New NSW plan for Murray-Darling saves almost no water

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The New South Wales government’s main proposal to fulfill its promises under the Murray-Darling Basin plan is expected to be a Menindee Lakes project that will include a visitor center, but with almost no additional water for the environment.

The Murray-Darling Basin plan aims to address historical over-extraction of water by agriculture and return water to the environment. Most of this has been done by buying back water withdrawal rights from farmers, but the final part of the plan involves projects to use water more efficiently, leading to environmental benefits.

The water ministers will meet at the end of February to review the final stage of the plan. Federal Water Minister Tanya Plibersek is likely to front a proposal from NSW, better known as the Baaka project, which includes fish ladders, weir improvements, a plan to retain more water in Lake Cawndilla and a visitors.

Related: Activists call for an immediate end to duck and kangaroo hunting after the Murray Darling floods

But the project will provide almost no water to the environment. The plan includes a strategic buyback of only 15GL, and no other quantified water savings.

His earlier proposal, known as the Menindee Lakes project, was claimed by NSW, up to 106GL of water will be saved towards the target of 605GL under the sustainable diversion limit adjustment mechanism (SDLAM). This mechanism was agreed upon by all states in exchange for buyback, with states arguing that there were smarter ways to achieve water savings than withdrawing it from agriculture.

NSW, with the support of upstream irrigators, argued that reducing the size of the Menindee Lakes, making them deeper and operating them differently, could save 106GL lost to evaporation.

A paper in the scientific journal Ecology and Society is critical of plans for the Menindee Lakes.

A paper in the scientific journal Ecology and Society is critical of plans for the Menindee Lakes. Photo: Mike Bowers/The Guardian

But a scathing report by Professor Richard Kingsford, director of the Center for Ecosystem Science at the University of New South Wales, and others cast doubt on the science behind the 106GL estimate.

The paper in the international scientific journal Ecology and Society and the accompanying report found that the project lacked rigorous evidence and community consultation. Kingsford said the study showed the project was misguided and poorly framed from the start.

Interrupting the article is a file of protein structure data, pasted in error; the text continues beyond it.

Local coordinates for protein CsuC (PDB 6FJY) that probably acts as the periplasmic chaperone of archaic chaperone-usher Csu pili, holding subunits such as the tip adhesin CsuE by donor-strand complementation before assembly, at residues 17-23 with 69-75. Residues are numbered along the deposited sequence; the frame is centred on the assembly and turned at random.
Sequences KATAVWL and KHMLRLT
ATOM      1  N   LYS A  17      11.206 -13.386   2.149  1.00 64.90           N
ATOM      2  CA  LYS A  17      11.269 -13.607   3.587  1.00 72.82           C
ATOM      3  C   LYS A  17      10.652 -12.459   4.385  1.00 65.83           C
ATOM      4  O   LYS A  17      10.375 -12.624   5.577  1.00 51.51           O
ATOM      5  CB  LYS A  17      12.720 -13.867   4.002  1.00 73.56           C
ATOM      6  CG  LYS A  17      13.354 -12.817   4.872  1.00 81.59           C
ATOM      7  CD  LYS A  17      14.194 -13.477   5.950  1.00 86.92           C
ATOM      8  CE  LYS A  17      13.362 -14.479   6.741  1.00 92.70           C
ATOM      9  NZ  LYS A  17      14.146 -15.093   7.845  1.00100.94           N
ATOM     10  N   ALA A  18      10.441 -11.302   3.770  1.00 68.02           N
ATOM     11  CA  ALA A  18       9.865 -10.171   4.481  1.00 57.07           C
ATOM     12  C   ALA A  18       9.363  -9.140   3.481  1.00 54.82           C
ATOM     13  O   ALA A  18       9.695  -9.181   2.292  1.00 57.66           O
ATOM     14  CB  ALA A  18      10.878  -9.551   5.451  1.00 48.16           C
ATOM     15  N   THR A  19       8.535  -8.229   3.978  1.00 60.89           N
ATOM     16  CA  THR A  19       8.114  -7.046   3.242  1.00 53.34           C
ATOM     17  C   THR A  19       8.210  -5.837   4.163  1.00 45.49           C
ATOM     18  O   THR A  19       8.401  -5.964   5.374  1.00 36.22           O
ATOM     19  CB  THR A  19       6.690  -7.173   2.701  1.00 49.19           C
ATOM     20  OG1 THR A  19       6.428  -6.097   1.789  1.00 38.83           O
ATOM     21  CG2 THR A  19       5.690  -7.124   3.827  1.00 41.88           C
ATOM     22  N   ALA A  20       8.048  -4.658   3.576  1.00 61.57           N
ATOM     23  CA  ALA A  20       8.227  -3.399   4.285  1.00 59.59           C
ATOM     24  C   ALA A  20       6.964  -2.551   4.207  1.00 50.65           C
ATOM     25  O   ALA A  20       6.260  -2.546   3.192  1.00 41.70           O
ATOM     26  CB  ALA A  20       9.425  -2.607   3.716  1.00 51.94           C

“We identified project failures, particularly a lack of transparent explanation of how this water could be ‘saved’, and insufficient consultation with local communities, including traditional owners,” said Kingsford.

It was also found that flows into the lakes from upriver have decreased significantly over the past century, resulting in a 68% decrease in the number of waterfowl.

‘Robbering Peter to pay Paul’

One of the main problems with the original NSW proposal was that it would destroy a very significant sacred site of the Barkindji people at the junction of the two main lakes.

“This is another good example of governments looking for a simple engineering solution to a complex problem,” Kingsford said.

“Basically, governments have been in such a rush to find an engineering solution to water savings for the basin plan, they’ve just rolled out the Menindee Lakes project, which had been on the books of the NSW water agency for over 20 years. It’s a classic case of robbing Peter, the Menindee Lakes environment, to pay for Paul, the environment in the rest of the basin.”

Cormorant fishes at the headwaters of the Menindee Lakes.

Cormorant fishes at the headwaters of the Menindee Lakes. Photo: Brook Mitchell/Getty Images

Zoe Ford, the UNSW PhD candidate who led the research, said there had been “little rigorous evidence or modeling publicly available to explain how water savings would be achieved with the project, which has a significant financial cost of $151.8m to taxpayers”. .

“Even worse, these proposed water savings represented a significant portion – up to 25% – of the additional 450GL of water to be recovered for the environment through efficiency measures,” said Ford.

The researchers found that of all the information used by WaterNSW in the Menindee Lakes master planning document, only one source (4%) was peer reviewed. A large proportion (41%) of the relevant, independent and peer-reviewed information that was readily available was not used.

“It makes a mockery of using the best available scientific evidence to make decisions about water under the Murray-Darling Basin plan,” Kingsford said.

“The first plan was flawed,” he said. “We don’t want the second plan to go the same way. At the moment there is no clarity about what it means.”

The Murray-Darling Basin Authority said it was not responsible for reviewing NSW’s water savings claims. His initial role was “only to determine the adjusted amount of projects brought by the River Basin governments, assuming they were implemented as advertised”.

Graeme McCrabb, a local and Menindee water activist, said residents had been kept in the dark about the latest plan and there had been little consultation with the traditional owners or the town, which relies on tourism.

“NSW [water] Minister Kevin Anderson is asleep. The Baaka was never better consulted.”

Related: Birds are back, crops are growing – but is the Murray Darling Basin plan working?

Anderson told Guardian Australia that the NSW government considers community consultation to be critical to decisions about the Murray-Darling Basin.

“Ministerial Council agreed in 2021 that NSW would work to re-scope the Menindee Lakes water savings project, which is now part of the Better Baaka programme,” he said.

“It is aimed at improving water security, and delivering economic, cultural and environmental benefits for regional NSW.”

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